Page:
For my colleague Shea Denning, I came up with a song about criminal motor vehicle law, Hot Rod Lincoln, popularized by Commander Cody and His Lost Planet Airmen. It’s a great foot tapping number as long as your foot isn’t on the gas pedal and you don’t wind “it up to a hundred and ten” as described in the song. There’s even a pretrial release angle (the subject of increasing litigation): “They arrested me and they put me in jail and called my pappy to throw my bail.”

Sentencing and punishment are common topics. According to one website, the number one song about prison is Johnny Cash’s Folsom Prison Blues, where “time keeps draggin’ on.” The Sam Cooke classic Chain Gang describes an actual chain gang that he saw working on the roads in Georgia while he was on tour.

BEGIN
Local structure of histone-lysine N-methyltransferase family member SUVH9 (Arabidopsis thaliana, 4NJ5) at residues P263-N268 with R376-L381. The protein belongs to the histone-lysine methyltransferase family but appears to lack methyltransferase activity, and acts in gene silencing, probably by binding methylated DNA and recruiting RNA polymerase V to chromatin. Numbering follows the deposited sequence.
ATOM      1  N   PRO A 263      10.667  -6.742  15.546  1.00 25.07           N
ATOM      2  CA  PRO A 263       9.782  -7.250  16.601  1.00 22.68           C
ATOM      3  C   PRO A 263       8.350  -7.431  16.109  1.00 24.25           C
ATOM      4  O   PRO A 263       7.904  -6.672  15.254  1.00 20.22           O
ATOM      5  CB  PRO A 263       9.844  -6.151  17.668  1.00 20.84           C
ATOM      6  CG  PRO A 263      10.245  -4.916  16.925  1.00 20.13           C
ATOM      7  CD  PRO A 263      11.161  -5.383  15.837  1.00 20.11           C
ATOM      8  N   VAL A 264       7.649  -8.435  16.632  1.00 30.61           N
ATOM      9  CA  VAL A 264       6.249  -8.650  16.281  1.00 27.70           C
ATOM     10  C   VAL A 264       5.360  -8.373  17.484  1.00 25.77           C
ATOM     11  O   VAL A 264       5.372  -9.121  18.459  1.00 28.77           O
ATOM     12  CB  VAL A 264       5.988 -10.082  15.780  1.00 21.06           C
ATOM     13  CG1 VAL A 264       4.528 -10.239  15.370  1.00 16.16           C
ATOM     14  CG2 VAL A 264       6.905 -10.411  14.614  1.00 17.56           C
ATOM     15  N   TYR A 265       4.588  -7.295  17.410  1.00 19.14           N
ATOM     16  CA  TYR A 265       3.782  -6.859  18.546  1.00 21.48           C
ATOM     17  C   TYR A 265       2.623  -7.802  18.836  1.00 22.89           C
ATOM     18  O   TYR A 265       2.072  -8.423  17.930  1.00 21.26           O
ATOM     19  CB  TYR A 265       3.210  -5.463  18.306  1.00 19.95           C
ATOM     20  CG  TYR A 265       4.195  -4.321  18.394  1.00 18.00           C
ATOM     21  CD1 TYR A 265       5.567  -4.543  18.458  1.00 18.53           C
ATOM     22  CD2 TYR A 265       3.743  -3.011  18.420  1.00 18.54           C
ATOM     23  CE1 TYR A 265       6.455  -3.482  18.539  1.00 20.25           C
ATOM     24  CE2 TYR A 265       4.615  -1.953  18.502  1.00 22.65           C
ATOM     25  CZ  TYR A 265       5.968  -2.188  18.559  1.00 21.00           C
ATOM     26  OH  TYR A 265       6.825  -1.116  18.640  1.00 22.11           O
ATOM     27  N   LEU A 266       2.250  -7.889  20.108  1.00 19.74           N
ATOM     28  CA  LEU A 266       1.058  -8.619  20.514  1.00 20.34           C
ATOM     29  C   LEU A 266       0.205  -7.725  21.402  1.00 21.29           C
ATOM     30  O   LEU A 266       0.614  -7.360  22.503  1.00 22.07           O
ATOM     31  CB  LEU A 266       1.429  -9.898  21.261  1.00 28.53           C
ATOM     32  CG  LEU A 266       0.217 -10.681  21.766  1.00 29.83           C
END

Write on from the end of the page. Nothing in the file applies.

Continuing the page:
Some of my favorite criminal law music comes from television cop shows. The moody, jazzy theme songs from 1950’s detective shows, such as the theme from Peter Gunn (by Henry Mancini) and Mickey Spillane’s Mike Hammer (from the 1939 jazz standard Harlem Nocturne), have no lyrics but easily fit in the category of police investigation music.

It’s not surprising that we have so much criminal law music. Criminal law deals with the spectrum of human behavior: often troubling, sometimes peculiar, or just run-of-the-mill. Music provides us with an outlet for our feelings, whether deeply held or lighthearted.

If this post strikes a chord with you, tell me about some of your favorite criminal law music. If you provide the name of the song and the lyrics or other features that evoke an aspect of criminal law, I’ll try to harmonize them with the classes I teach.

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83 comments on “Criminal Law Music

  1. Biggie Smalls 10 Crack Commandments

  2. We cannot forget Vanilla Ice and Ice Ice Baby… “anything less than the best is a felony” or any of the fantastic works of Missy Misdemeanor Elliott.